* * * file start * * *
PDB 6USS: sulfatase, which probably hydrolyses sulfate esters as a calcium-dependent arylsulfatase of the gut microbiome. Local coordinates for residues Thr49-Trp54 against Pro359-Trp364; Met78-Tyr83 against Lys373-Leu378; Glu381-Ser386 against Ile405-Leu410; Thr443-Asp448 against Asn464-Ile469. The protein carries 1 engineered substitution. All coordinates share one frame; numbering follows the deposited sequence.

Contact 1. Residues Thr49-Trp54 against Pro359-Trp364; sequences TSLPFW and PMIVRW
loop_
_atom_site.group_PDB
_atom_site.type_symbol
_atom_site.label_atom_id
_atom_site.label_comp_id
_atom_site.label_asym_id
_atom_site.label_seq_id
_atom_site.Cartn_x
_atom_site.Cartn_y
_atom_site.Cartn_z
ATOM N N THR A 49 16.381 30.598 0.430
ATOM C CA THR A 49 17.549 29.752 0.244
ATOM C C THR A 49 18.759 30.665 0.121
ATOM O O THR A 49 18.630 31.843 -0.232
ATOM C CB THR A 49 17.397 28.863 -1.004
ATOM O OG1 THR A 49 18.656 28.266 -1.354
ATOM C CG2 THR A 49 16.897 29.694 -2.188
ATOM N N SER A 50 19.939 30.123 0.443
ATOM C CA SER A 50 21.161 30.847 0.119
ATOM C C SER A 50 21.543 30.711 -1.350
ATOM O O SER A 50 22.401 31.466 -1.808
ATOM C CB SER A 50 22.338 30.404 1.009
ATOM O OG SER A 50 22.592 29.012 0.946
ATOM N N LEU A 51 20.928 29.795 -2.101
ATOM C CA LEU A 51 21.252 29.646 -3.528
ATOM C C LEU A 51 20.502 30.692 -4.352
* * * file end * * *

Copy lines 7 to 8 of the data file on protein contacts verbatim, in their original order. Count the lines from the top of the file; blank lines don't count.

_atom_site.label_comp_id
_atom_site.label_asym_id